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Historical Tidbit Thursdays - The History of Weaponry - Dark Ages - #TidbitThursday #WeaponHistory

Howdy!

Welcome to Historical Tidbit Thursdays. For the next few weeks, we'll follow the timeline presented in the book, "A History of Weaponry" by John O'Bryan. Last week we ogled the Roman Gladiators. This week we'll look at some of the weapons created during Europe's so-called Dark Ages (400 - 1300 CE).

Francisca - a throwing axe created around 400 CE with a 40 foot range; it was named after the Franks who used it a lot (but didn't invent it). In battle formation, the front line would throw the axes at the enemy before charging.

Greek Fire - invented 672 CE; the Greek soldier would squirt this highly-combustible liquid onto the enemy and set them on fire. Not even water could douse it. This would evolve into the clay grenade that was tossed at enemies.


Dane Axe (or Broad Axe) - Invented about 900 CE; a big, heavy axe requiring both arms to swing it; could chop through a helmet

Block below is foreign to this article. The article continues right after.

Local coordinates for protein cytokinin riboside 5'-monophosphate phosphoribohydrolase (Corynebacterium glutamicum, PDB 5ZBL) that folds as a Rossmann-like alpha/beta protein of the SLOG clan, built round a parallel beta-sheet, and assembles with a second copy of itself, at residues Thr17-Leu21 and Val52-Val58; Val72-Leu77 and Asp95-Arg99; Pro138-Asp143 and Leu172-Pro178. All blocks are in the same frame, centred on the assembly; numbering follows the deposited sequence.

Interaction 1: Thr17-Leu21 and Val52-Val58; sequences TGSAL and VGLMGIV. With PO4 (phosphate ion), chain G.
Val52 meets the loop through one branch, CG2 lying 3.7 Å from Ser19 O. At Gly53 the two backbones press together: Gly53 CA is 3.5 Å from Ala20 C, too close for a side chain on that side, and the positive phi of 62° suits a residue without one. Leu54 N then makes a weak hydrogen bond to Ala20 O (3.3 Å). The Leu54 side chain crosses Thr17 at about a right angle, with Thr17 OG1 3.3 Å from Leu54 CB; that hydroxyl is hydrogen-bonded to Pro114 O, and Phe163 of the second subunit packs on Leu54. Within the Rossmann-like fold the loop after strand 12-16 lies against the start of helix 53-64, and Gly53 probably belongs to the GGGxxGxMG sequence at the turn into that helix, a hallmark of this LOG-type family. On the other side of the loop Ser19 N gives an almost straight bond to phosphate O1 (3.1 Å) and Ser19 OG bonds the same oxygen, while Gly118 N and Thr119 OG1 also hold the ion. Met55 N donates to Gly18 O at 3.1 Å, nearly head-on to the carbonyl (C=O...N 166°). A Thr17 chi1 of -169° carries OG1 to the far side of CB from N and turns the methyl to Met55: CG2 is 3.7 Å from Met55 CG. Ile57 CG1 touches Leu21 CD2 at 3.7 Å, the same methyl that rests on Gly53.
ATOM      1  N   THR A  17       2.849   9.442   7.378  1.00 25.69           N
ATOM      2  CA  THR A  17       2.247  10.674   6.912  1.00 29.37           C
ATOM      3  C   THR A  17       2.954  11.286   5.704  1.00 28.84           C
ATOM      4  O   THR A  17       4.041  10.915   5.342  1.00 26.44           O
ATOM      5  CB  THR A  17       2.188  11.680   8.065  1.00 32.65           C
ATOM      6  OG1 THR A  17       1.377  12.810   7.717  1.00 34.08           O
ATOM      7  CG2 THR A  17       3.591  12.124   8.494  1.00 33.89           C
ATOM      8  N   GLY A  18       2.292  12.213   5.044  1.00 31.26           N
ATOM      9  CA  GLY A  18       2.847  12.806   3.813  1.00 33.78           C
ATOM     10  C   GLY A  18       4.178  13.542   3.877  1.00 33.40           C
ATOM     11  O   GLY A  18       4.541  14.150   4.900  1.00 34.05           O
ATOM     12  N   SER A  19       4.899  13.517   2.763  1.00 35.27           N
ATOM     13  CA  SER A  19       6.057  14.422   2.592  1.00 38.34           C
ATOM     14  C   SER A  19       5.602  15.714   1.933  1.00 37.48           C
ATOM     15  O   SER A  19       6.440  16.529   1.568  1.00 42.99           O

Lance - similar to a pike; used by infantry; locked under the arm in a "couched" position; popular during the Middle Ages

Longsword - created around 1250 CE; grooves or fullers were forged into the blade making it lighter; by the 14th century a sharper tip was added in order to penetrate armor


Trebuchet - Originated in China in 5th century, but perfected when a counterweight was added. In 13th century, the French added a "counterpoise" (counter weight) as we know the device today. It was popular until the 15th century when firearms rendered them useless.

Source:
A History of Weaponry by John O'Bryan; ISBN#978-1-4521-1054-7


Photo Credit: Dane Axe - https://en.wikipedia.org/wiki/Dane_axe
Photo Credit: Trebuchet - https://en.wikipedia.org/wiki/Trebuchet

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